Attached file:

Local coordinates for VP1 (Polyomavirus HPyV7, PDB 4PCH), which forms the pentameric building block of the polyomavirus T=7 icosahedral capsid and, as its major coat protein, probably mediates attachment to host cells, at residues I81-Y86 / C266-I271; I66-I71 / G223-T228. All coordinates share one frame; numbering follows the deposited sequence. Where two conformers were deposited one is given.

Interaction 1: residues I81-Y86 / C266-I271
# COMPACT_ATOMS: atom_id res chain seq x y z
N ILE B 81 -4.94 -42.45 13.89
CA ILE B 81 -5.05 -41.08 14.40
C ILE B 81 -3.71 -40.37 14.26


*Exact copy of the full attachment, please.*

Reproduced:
Local coordinates for VP1 (Polyomavirus HPyV7, PDB 4PCH), which forms the pentameric building block of the polyomavirus T=7 icosahedral capsid and, as its major coat protein, probably mediates attachment to host cells, at residues I81-Y86 / C266-I271; I66-I71 / G223-T228. All coordinates share one frame; numbering follows the deposited sequence. Where two conformers were deposited one is given.

Interaction 1: residues I81-Y86 / C266-I271
# COMPACT_ATOMS: atom_id res chain seq x y z
N ILE B 81 -4.94 -42.45 13.89
CA ILE B 81 -5.05 -41.08 14.40
C ILE B 81 -3.71 -40.37 14.26